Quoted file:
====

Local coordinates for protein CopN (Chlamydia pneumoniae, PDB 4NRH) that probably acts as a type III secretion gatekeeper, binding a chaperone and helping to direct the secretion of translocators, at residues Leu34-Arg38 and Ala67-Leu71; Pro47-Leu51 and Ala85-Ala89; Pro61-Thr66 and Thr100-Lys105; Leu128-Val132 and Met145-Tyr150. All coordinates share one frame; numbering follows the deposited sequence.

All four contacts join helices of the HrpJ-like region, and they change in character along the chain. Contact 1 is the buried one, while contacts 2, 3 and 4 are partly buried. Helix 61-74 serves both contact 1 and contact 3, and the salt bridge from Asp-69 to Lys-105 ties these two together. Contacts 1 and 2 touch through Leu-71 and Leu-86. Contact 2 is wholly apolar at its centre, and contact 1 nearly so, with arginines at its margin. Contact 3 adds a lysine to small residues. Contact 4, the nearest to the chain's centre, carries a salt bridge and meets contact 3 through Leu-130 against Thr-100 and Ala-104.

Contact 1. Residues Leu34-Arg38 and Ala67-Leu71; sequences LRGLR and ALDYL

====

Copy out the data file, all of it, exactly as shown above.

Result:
Local coordinates for protein CopN (Chlamydia pneumoniae, PDB 4NRH) that probably acts as a type III secretion gatekeeper, binding a chaperone and helping to direct the secretion of translocators, at residues Leu34-Arg38 and Ala67-Leu71; Pro47-Leu51 and Ala85-Ala89; Pro61-Thr66 and Thr100-Lys105; Leu128-Val132 and Met145-Tyr150. All coordinates share one frame; numbering follows the deposited sequence.

All four contacts join helices of the HrpJ-like region, and they change in character along the chain. Contact 1 is the buried one, while contacts 2, 3 and 4 are partly buried. Helix 61-74 serves both contact 1 and contact 3, and the salt bridge from Asp-69 to Lys-105 ties these two together. Contacts 1 and 2 touch through Leu-71 and Leu-86. Contact 2 is wholly apolar at its centre, and contact 1 nearly so, with arginines at its margin. Contact 3 adds a lysine to small residues. Contact 4, the nearest to the chain's centre, carries a salt bridge and meets contact 3 through Leu-130 against Thr-100 and Ala-104.

Contact 1. Residues Leu34-Arg38 and Ala67-Leu71; sequences LRGLR and ALDYL